If you and your spouse are agreeable to settling issues in your case or already agree on many issues, mediation may be a great fit in contrast to litigation.
Not only does the process offer greater control over the divorce process, but it also protects your privacy and is often quicker than traditional court because much of it is kept outside the courtroom. Because it’s still a newer trend in divorce, many couples aren’t quite sure what mediation is or feel as if they know what it is but may actually believe myths they’ve heard.
Below, we discuss the 3 most common mediation myths and what you should actually know about mediation in their place.
My spouse and I don’t get along well enough to participate in mediation.
To be sure, mediation isn’t a viable option for every couple. If you can’t be in the same room as your spouse, mediation isn’t going to work. Likewise, if you don’t trust your spouse to be honest about assets or there is a history of abuse, you may not want to explore mediation as an option.
However, mediation works for couples who can speak to each other and understand that compromise is necessary in the divorce process. You don’t have to love your spouse or have no issues with them for mediation to work. You simply must be willing to discuss the issues and remain on topic as to what will work best as a solution.
I can’t work with a mediator – they will be biased one way or another.
Unlike collaborative divorce where both you and your spouse hire your own attorneys and then work together to reach an agreement, mediation requires only one, third party professional. This person is not hired to represent your interests or your spouse’s interests but is there only to facilitate discussion and help you reach an agreement.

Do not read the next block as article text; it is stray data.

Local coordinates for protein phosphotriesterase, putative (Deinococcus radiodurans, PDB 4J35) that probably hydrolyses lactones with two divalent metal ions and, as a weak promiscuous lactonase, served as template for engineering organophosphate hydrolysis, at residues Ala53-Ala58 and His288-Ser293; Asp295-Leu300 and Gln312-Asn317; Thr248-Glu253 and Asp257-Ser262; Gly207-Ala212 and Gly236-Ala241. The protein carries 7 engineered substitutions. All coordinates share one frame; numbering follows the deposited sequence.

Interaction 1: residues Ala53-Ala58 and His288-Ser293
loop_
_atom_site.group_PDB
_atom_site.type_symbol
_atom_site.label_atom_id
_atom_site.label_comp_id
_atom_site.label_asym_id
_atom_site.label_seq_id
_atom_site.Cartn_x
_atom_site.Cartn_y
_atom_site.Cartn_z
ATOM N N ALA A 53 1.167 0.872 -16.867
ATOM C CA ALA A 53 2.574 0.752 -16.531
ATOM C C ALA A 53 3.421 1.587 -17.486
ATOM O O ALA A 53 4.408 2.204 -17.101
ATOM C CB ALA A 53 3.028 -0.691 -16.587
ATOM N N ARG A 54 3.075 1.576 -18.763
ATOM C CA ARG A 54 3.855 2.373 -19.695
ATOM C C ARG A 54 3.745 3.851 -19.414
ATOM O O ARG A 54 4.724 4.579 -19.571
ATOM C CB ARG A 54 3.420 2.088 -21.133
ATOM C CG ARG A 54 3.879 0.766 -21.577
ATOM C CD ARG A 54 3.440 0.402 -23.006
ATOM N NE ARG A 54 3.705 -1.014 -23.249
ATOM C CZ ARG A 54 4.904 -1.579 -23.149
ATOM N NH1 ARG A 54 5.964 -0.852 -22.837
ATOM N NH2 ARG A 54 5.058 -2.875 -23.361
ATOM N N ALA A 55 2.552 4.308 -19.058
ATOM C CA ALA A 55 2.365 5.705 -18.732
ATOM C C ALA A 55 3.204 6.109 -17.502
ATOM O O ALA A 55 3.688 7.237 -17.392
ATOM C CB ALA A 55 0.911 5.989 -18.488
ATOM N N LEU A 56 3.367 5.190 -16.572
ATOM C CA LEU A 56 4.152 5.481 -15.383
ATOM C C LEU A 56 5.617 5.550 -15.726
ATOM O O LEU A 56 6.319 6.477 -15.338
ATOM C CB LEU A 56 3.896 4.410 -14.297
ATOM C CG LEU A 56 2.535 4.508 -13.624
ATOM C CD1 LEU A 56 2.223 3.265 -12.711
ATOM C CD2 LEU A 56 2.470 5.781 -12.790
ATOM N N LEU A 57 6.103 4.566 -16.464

Remember: The mediator you hire only wants to help both you and your spouse reach an amicable agreement. There will be no bias one way or another.
I can’t go to mediation my case is too complicated.
Mediation isn’t only for simple cases. In fact, mediation can work for any case – high asset cases included.
Keep in mind that the goal of mediation is to keep you and your spouse in control of the situation and your assets. By working with a mediator to divide assets, debts, and resolve other issues, you will save money and likely be more satisfied with your settlement in the process.
Contact Lawrence R. Surinak Ltd. for Additional Information on Mediation
If you’re interested in mediation as an alternative dispute resolution and an attractive option in contrast to litigation, Lawrence R. Surinak Ltd. can help. With over 35 years of experience in options such as mediation and, more recently, collaborative divorce, we will help ensure you pursue the option most suitable to your unique case.
Contact Larry at 630-470-9990 to discuss mediation as an option in your divorce and to take advantage of your free, 30-minute consultation. If you would prefer to request a consultation online, you can do so through our simple online form.
We look forward to your call and exploring all of the options available to you in your divorce case.